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PA lawsuit seeks to stop possible welfare spending cuts at the pass

By   /   March 15, 2012  /   No Comments

Administration says lawsuit would be frivolous
By Stacy Brown | PA Independent
HARRISBURG — Gov. Tom Corbett and Department of Public Welfare Secretary Gary Alexander said filing a lawsuit over Corbett’s proposed budget is frivolous.

But, the Pennsylvania Disability Rights Network said it is seeking to protect critical services threatened by Corbett's proposed cut of $319 million, effectively killing the state's General Assistance Program. The organization's lawsuit was filed Wednesday in Commonwealth Court.

The network, a nonprofit designated as the federally mandated organization to advance and protect the civil rights of adults and children with disabilities, includes the Mental Health Association in Pennsylvania, The Arc of Pennsylvania, PA Mental Health Consumers Association, Vision for EQuality, National Alliance on Mental Illness of Southwestern PA, Speaking for Ourselves, and the Mental Health Association of Southeastern Pennsylvania.

“For years, DPW (Department of Public Works) has consistently asked for and received woefully inadequate appropriations to support services for Pennsylvanians with disabilities that are mandated under the Mental Health and Intellectual Disability Act of 1966,” Disability Rights Network CEO Mark Murphy said at a news conference Wednesday when the lawsuit was revealed.

Additionally, the “ill-advised attempt to balance Pennsylvania’s budget on the backs of people with mental illness and disabilities is a recipe for social and economic disaster,” said Debbie Plotnick, director of Advocacy for the Mental Health Association of Southeastern Pennsylvania.

However, the $27.1 billion budget unveiled last month was simply a proposal that has yet to be negotiated with lawmakers, said Corbett spokeswoman Kelli Roberts.

"There is still a long way to go," Roberts said.

But, the network's managing attorney Carol Horowitz argued that the lawsuit was not filed prematurely.
It was filed now, because "as soon as the governor submitted his budget to the Legislature asking for insufficient amount of funds, that was a violation of the law we contend," said Horowitz.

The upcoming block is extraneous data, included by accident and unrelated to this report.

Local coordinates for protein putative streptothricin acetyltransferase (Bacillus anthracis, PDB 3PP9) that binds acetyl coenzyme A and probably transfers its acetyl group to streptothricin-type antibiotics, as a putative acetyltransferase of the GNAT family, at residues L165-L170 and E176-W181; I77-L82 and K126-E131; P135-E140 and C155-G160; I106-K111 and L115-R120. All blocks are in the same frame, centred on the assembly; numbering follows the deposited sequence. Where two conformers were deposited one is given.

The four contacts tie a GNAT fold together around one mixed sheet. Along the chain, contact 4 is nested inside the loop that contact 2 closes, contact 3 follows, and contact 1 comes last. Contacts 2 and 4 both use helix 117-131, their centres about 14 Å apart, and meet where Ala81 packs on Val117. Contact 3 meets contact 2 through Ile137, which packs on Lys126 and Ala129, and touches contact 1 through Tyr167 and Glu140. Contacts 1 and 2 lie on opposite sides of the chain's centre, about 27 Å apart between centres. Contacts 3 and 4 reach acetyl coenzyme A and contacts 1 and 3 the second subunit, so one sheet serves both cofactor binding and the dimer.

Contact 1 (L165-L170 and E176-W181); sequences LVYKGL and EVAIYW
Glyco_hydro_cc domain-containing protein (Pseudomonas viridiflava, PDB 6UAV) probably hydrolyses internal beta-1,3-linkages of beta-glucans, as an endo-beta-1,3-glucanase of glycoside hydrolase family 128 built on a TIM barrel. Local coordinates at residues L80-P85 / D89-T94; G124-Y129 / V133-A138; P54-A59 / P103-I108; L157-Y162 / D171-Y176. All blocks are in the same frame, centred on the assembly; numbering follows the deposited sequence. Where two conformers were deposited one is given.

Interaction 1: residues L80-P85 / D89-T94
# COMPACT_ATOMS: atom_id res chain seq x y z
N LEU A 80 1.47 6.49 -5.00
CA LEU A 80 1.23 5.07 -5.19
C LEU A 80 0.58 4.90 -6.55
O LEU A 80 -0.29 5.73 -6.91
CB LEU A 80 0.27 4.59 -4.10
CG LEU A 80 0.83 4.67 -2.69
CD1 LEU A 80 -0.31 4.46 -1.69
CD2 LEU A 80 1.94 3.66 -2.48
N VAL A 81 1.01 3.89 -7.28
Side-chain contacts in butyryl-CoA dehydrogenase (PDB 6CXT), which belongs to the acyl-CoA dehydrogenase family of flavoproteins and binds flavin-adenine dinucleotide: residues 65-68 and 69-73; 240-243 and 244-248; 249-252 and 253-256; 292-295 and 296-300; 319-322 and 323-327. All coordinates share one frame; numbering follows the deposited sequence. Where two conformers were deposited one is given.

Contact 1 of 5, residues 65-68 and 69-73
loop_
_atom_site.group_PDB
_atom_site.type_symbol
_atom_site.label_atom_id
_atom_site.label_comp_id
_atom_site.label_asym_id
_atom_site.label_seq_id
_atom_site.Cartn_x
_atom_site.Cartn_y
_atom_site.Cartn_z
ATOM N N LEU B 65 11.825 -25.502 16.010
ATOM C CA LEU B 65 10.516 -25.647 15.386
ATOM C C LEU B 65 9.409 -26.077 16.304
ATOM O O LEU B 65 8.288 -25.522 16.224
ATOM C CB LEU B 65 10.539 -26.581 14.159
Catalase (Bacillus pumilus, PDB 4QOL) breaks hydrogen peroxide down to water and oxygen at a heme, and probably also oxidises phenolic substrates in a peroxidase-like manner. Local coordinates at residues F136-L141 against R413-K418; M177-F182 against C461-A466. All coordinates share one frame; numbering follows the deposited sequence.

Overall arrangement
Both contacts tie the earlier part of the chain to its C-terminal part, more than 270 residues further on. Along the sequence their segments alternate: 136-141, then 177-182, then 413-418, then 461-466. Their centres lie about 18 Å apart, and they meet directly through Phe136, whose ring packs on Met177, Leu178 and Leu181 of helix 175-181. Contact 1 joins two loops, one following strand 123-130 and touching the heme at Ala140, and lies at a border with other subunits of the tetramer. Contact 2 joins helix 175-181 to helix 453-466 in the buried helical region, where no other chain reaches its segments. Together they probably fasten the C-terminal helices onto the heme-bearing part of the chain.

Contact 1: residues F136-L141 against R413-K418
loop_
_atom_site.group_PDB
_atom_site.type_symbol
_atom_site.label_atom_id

Still, Alexander said DPW is seeking to keep the integrity of welfare intact.

"Our goal is to develop a budget that still protects the core programs in welfare. Efficiency and program integrity and the good name of welfare is what we're trying to keep with this budget," he said.

Telephone and email messages left at the offices of Republican House Majority Leader Mike Turzai, R-Allegheny, and Democratic House Majority Leader Frank Dermody, D-Allegheny, were not returned.

Corbett wants to eliminate the General Assistance Program that provides cash assistance benefits to about 60,000 Pennsylvanians.
The proposed budget also includes a $110 million reduction to community mental health services and a $12.6 million reduction to the Behavioral Health Services Initiative and a drug and alcohol program.
According to the lawsuit, the network is asking the court to declare the budget a violation of the federal Mental Health and Intellectual Disability Act of 1966, which mandates that the government must establish and maintain mental health programs for qualified residents through grants and other financial support.

“While we support the administration’s desire to eliminate fraud, waste and abuse in welfare programs, it is important to separate critical services needed by persons with disabilities from welfare fraud,” said Maureen Cronin, executive director of The Arc of Pennsylvania. “There are almost 16,000 Pennsylvanians with intellectual and developmental disabilities on waiting lists for services, more than 3,000 of whom are in need of emergency services. We know of no families that are ‘gaming’ the system — they are simply desperate for help.”

The lawsuit, a copy of which can be read by clicking here, seeks an injunction to require Corbett and Alexander to comply with the state obligations under the Mental Health and Intellectual Disability Act.